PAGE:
Kasukuwere blocks sale of Barclays subsidiary

EMPOWERMENT minister Saviour Kasukuwere has blocked the sale of a Barclays Bank subsidiary, Custodial Financial Service, on grounds that the bank did not comply with indigenisation and economic empowerment regulations, businessdigest can reveal.

Impeccable market sources said Kasukuwere recently wrote to Barclays Bank Zimbabwe stopping a planned sale of the bank’s custodial business accusing the financial institution of ignoring regulations compelling companies to draw up an empowerment plan.
A custodian bank is a specialised financial institution responsible for safeguarding a firm’s or individual’s financial assets and is not likely to engage in “traditional” commercial banking such as mortgage, personal lending, branch banking and personal accounts.
According to the indigenisation regulations, gazetted early this year, foreign-owned businesses must dispose of controlling stakes in  companies valued at US$500 000 or above to indigenous Zimbabweans.
This week, Kasukuwere could neither confirm nor deny stopping the deal. Barclays Bank MD George Guvamatanga denied receiving a letter blocking the deal.
He said: “Barclays confirms that it submitted its application for the sale of its Custodial business to the Ministry of Youth, Development, Indigenisation and Empowerment, Hon. S Kasukuwere on 26 May 2010. We have not yet received a response to our application.”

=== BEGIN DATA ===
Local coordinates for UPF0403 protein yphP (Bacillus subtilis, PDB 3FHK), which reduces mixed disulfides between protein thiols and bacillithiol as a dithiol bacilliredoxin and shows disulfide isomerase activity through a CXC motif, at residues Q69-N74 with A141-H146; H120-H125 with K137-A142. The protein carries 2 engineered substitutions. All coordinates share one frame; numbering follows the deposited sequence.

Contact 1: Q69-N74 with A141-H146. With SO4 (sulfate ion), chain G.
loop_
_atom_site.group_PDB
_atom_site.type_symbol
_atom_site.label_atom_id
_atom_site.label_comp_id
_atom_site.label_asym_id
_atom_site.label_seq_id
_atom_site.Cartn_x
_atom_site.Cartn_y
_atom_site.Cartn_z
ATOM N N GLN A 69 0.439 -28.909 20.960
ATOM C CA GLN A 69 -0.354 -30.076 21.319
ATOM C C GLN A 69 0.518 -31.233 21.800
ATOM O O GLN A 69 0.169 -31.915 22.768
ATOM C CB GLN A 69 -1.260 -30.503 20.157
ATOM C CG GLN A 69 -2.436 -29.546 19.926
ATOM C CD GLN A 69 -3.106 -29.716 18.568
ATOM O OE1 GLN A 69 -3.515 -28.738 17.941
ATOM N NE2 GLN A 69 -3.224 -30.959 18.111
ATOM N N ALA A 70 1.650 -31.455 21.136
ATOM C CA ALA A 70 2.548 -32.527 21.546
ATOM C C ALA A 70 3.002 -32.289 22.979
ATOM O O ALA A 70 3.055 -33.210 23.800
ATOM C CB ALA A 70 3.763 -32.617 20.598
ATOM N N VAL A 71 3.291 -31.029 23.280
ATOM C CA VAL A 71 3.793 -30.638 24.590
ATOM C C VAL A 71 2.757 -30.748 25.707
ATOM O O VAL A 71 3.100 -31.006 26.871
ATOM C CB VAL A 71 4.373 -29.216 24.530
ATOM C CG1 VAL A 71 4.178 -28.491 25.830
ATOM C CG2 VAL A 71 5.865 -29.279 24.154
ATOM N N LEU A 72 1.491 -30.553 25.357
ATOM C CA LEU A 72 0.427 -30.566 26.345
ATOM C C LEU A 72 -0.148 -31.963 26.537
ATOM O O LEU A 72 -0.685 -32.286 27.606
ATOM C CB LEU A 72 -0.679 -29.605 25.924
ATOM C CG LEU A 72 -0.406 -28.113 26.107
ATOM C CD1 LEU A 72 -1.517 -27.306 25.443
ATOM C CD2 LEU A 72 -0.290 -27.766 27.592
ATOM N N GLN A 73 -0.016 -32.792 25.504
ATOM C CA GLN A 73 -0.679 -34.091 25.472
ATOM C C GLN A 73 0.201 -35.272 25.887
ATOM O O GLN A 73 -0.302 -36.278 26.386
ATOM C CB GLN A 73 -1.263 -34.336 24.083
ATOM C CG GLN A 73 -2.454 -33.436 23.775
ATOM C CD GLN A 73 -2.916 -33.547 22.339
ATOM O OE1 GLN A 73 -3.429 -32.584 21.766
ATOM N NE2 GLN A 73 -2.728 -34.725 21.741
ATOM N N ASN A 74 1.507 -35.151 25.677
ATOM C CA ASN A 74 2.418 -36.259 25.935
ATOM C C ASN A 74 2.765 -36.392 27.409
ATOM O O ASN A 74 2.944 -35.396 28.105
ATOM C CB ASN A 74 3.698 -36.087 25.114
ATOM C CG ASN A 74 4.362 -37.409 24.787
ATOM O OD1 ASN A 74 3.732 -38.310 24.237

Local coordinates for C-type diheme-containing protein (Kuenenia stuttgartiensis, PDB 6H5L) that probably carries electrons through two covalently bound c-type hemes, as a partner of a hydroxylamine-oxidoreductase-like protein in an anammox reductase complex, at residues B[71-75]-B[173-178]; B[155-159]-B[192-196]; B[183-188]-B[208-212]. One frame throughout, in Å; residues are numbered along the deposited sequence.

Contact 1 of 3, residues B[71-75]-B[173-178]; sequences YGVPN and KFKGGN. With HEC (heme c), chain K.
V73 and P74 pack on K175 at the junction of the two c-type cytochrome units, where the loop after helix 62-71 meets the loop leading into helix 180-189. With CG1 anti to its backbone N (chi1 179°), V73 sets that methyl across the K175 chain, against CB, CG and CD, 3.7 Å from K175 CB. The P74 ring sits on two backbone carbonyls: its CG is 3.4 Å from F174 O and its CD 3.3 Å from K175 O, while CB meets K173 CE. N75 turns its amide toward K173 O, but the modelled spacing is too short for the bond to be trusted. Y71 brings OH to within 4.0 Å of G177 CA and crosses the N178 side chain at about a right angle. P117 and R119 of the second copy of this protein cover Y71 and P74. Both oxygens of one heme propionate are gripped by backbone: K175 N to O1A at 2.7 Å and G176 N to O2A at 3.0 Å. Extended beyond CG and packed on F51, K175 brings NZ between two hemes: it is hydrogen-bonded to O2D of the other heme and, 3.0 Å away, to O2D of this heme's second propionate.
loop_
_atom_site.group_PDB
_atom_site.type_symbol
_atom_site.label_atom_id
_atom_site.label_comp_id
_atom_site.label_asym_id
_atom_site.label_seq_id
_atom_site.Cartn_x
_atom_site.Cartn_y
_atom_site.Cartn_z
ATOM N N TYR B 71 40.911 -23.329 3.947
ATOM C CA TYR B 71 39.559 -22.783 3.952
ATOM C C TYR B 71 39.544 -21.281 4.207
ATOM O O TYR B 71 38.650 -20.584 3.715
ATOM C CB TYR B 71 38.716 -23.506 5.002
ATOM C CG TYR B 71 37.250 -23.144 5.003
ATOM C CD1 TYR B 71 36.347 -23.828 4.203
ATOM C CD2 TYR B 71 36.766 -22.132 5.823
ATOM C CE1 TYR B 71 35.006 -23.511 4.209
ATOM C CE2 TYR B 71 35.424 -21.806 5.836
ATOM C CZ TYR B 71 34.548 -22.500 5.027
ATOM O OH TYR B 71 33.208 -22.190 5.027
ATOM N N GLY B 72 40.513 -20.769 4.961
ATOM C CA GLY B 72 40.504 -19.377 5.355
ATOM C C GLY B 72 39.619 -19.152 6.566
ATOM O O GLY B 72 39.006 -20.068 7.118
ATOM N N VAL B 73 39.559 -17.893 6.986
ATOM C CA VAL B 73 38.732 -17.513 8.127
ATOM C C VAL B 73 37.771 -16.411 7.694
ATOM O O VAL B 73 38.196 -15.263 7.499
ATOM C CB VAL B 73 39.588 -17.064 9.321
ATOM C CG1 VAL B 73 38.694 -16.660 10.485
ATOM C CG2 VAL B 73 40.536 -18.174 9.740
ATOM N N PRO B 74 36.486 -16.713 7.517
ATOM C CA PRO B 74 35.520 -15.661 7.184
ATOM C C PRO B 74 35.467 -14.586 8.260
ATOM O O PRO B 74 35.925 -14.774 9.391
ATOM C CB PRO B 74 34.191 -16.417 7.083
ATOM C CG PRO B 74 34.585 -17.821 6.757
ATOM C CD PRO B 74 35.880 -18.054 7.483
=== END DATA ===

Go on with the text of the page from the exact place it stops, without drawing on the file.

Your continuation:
But sources maintained that Kasukuwere had blocked the deal.
“The minister has stopped the sale arguing that the bank was yet to submit its empowerment plan as outlined in the indigenisation regulations,” one of the sources said. “The minister has since written to the bank blocking the deal.”
Barclays sought approval to sell its custodial business in May. This comes after Barclays Bank Plc, the local bank’s parent company, agreed to sell its custody business in Africa to Standard Chartered.
Barclays Africa custody business had gross assets of £1,9 million and assets under custody of £3,862 million as of last December. The business is a pan-African securities and custody operation which employs 66 people and covers 16 markets from its operations in Botswana, Ghana, Kenya, Mauritius, Tanzania, Uganda, Zambia and Zimbabwe.
Barclays exited the global custody business outside Africa in 1998. The remaining custody business in Africa is profitable, but would benefit from the synergies a global operation could provide, the bank said then.
The sale is expected to be completed in 2010, subject to regulatory approvals and other customary conditions.

 

Chris Muronzi

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